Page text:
The backbone for CINCO group work and resutls arises from i) infrastructure (middleware) for interoperability facilitation, ii) service-oriented approach for software engineering, and iii) construction of a framework archiecture for service ecosystems where the first two principles are utilised.
Service ecosystems architectures
A service ecosystem is a consortia of organisations that jointly
- provide facilities and metainformation for forming temporary collaborations where multiple members can dynamically compose together their business services;
- form rules about the acceptable collaboration forms and behaviour within them; and
- rely on shared interoperability utilities.
Depending on the type of service ecosystem the cooperation logics differ. Examples include virtual organisation breeding environments, open service ecosystems, and often featurees of business ecosystems and innovation ecosystems need to be intertwined.
The goal of the research is to enable more mature service ecosystem architectures to support modern business models, global collaborations, mixed public-private collaborations. Maturity is enhanced by applying modern technologies and scientific results into the engineering tools, automation of negotiation and monitoring of collaboration actiavities, and governance of the collaborations and ecosystems. Facitities for interoperability are found from services sciences, model-driven engineering, reflective systems, and case management.
In an environment (like a service ecosystem) where multiple organisations make peer business services available for each other, automation on interoperability support and collaboration administration are both plausible and required.
In the area of interoperability, we focus especially on serivce interoperability, addressing the levels of technical, semantic and pragmatic interoperability. Technical interoperabiity enables exchange of messages between peers, while semantic interoperability means that the message elements and addressed service identities are interpreted the same way. Pragmatic interoperability is associated with the similar understanding of business processes taking place between the peers, and furthermore, willingness of the peers to commit into this cobehaviour.
With utilities supporting these interoperability levels, collaboration between the business services is achieved: the services can exchange information and proposals, request services and negotiate, and make commitments with each other.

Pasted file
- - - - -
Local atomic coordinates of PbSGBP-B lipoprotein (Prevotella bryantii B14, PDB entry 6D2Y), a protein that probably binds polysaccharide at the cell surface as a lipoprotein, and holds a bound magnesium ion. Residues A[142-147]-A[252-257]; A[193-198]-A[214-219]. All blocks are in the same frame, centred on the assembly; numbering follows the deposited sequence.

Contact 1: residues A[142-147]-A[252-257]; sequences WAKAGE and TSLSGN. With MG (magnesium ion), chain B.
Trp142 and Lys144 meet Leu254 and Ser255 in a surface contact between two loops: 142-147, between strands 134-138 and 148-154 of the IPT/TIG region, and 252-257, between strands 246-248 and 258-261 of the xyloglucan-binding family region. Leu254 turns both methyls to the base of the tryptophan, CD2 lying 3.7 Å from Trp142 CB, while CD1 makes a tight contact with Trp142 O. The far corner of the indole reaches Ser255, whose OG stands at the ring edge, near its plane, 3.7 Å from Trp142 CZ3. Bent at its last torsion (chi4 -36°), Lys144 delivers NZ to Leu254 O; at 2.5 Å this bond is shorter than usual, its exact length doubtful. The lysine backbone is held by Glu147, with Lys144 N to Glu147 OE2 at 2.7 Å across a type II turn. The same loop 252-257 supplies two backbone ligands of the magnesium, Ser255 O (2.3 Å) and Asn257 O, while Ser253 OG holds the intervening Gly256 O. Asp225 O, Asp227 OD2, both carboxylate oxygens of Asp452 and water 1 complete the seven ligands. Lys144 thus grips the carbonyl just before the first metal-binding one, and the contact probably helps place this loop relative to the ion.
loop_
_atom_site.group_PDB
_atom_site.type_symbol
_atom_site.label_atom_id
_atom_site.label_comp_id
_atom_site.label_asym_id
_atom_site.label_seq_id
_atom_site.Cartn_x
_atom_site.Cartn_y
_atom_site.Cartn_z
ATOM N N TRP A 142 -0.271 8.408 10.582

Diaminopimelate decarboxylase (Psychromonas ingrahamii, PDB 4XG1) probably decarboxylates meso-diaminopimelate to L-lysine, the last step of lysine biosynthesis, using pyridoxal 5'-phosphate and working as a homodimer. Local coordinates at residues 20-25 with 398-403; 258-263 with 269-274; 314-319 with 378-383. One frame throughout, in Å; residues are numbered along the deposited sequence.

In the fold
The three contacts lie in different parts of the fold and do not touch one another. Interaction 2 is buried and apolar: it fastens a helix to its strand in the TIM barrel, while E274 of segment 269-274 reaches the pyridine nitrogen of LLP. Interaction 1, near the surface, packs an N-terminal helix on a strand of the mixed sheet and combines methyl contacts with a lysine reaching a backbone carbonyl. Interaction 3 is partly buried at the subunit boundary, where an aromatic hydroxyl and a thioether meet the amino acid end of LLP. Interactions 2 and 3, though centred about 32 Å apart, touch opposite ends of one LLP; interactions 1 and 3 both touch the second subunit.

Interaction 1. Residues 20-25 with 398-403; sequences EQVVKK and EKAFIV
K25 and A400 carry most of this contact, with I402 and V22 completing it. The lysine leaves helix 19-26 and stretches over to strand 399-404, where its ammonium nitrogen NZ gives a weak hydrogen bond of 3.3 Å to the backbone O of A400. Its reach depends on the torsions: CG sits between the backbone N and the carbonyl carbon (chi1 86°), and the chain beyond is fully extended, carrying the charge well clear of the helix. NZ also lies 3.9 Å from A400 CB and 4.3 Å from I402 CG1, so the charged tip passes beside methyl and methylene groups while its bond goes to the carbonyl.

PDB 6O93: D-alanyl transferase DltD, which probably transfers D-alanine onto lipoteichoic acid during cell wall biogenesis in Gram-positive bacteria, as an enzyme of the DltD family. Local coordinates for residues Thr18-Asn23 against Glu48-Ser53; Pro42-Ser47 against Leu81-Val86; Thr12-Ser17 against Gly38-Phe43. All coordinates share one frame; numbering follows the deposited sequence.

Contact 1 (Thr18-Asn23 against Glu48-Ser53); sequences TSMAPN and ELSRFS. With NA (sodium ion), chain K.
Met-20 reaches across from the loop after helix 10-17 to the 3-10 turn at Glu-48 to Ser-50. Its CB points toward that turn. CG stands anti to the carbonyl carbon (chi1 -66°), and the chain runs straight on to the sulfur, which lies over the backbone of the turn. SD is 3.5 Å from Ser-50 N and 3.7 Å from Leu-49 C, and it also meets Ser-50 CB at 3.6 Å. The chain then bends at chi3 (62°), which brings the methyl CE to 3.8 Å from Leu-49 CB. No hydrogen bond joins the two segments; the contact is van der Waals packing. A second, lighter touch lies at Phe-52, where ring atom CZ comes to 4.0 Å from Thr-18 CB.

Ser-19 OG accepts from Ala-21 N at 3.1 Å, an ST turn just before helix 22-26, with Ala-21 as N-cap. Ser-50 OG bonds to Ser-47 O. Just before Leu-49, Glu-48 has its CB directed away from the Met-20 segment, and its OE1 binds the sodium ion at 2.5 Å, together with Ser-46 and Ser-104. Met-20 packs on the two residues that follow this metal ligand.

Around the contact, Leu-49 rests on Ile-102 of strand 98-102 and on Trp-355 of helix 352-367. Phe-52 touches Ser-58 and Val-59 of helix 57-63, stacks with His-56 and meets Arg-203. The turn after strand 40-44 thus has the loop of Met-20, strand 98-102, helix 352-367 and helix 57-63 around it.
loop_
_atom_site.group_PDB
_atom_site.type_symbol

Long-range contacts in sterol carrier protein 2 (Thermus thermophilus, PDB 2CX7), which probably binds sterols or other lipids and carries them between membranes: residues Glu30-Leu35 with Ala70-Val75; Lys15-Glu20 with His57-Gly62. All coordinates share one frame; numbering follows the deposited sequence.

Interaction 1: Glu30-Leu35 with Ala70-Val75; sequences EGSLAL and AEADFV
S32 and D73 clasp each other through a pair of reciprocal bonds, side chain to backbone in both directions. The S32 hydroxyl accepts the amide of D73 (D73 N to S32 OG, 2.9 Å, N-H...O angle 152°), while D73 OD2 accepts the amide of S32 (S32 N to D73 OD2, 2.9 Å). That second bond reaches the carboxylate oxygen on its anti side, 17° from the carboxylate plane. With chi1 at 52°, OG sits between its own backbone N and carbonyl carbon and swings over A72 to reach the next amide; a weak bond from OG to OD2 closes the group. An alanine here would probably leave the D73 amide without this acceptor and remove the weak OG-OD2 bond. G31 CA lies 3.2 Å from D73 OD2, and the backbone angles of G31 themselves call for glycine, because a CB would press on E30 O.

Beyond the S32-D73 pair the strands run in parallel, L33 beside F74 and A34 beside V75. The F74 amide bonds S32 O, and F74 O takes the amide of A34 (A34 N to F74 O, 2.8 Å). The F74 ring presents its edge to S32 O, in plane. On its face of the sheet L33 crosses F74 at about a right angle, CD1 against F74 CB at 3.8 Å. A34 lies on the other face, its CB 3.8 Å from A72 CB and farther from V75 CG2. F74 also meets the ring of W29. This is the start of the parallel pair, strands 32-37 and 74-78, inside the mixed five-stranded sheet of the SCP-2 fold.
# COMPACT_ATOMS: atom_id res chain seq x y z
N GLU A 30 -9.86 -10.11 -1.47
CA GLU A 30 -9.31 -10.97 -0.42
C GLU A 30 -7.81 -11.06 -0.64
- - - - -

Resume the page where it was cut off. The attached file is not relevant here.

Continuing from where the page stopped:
While many of the interoperability solutions rely on ontologies, we take a step further and rely on metamodel hierarchies instead. This allows automatic checks at commitment time and monitoring at runtime, thus providing capabilities for enfocing correctness and conformance both on technical and business perspectives.
In inter-enterprise collaboration, business transactions are a central concept. However, traditional business process engines and database transactions neither suffice for the needs. We have redefined the business transaction concept in a way that allows systematic utilities to be built.
Trust and privacy management
In networked business, technical facilities allow composition of services into business processes across the temporary collaborations. While the supporting facilities of a service ecosystem helps organisations to reach new partners and thus enhance their business, they hesitate due to trust issues. Business is based on trust. Therefore, computational solutions that allow forming trust towards new partners are necessary.
Even in a trusted collaboration relationship, organisations are not ready to share all their secrets: private information, partnerships, manufacturing routines, resources, business model details. For each business transaction, control of privacy preservation must be associated.
Regulation within service ecosystems
While it is often claimed that within Internet ecosystems organise themselves organisally, this is not an acceptble state of affairs in business or in other systems that must follow national laws or directives of other units. Currently, it is difficult to express legal system restrictions in a computable way and therefore difficult to restrict inter-enterprise collaborations behaviour based on the natural language law texts.
Regulation of the collaborations can still be embedded into the generic utilities of service ecosystems.